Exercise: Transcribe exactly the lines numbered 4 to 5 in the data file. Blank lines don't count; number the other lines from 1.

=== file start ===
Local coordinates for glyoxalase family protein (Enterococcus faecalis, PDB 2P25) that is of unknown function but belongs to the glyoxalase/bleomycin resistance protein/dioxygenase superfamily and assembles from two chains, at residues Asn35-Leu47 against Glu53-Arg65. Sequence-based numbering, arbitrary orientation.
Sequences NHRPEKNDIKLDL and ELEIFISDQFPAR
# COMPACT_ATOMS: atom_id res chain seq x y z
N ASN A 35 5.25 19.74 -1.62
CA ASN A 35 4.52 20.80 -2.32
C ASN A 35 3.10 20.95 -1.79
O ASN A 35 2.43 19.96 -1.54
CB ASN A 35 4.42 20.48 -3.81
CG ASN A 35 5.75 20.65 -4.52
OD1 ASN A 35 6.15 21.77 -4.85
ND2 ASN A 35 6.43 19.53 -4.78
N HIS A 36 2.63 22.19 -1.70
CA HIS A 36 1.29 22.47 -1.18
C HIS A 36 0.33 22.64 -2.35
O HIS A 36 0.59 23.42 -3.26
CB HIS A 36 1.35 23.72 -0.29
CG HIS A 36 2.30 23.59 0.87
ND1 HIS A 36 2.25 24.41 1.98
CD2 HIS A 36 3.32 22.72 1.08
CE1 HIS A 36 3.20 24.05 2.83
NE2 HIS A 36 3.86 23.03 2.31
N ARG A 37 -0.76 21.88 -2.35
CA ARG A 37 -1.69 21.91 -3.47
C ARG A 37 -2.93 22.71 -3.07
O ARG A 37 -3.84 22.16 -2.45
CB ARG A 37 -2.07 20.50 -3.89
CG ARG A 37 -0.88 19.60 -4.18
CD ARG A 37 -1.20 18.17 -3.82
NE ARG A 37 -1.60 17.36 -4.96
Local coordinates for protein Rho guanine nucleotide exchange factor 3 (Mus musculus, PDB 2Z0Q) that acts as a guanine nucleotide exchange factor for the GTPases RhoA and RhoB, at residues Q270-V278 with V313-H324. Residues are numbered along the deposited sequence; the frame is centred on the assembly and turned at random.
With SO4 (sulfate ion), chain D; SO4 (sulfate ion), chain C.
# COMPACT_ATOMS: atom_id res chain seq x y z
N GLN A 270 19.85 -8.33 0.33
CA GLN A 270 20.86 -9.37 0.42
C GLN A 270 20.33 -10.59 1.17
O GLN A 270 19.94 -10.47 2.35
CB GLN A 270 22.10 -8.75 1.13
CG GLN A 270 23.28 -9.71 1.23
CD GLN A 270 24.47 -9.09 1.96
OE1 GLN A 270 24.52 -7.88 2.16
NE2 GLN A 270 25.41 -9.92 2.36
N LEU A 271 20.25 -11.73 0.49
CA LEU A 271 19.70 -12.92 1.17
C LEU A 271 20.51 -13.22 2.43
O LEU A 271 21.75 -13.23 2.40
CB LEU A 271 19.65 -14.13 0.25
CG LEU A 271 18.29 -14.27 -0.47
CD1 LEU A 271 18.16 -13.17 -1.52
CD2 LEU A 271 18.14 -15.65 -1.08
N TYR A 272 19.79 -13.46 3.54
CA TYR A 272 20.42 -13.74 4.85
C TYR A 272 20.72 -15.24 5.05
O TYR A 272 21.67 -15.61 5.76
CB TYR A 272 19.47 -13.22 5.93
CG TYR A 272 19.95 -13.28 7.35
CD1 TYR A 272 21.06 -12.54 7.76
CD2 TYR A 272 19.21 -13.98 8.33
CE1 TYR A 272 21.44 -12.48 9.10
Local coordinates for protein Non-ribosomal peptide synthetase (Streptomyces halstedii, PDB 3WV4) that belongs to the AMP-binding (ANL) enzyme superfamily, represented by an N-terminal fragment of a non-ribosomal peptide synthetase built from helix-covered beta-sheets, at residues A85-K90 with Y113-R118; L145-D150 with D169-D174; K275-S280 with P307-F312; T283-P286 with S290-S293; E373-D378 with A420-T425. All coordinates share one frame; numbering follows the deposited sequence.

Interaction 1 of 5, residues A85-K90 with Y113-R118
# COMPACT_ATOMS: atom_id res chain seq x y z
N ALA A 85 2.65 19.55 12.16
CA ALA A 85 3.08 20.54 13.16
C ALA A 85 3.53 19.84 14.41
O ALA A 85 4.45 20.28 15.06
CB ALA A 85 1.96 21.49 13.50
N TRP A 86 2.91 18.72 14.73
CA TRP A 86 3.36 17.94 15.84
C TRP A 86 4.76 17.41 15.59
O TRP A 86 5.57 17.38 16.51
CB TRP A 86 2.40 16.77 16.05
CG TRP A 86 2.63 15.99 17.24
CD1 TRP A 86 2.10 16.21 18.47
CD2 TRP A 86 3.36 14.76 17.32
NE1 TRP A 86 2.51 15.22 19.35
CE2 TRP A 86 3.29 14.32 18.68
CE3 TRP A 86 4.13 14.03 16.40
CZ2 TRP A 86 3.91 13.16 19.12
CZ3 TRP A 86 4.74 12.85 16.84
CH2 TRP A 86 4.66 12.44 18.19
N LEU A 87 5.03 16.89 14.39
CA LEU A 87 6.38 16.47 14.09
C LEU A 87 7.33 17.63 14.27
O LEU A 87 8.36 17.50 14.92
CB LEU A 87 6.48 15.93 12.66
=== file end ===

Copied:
N ASN A 35 5.25 19.74 -1.62
CA ASN A 35 4.52 20.80 -2.32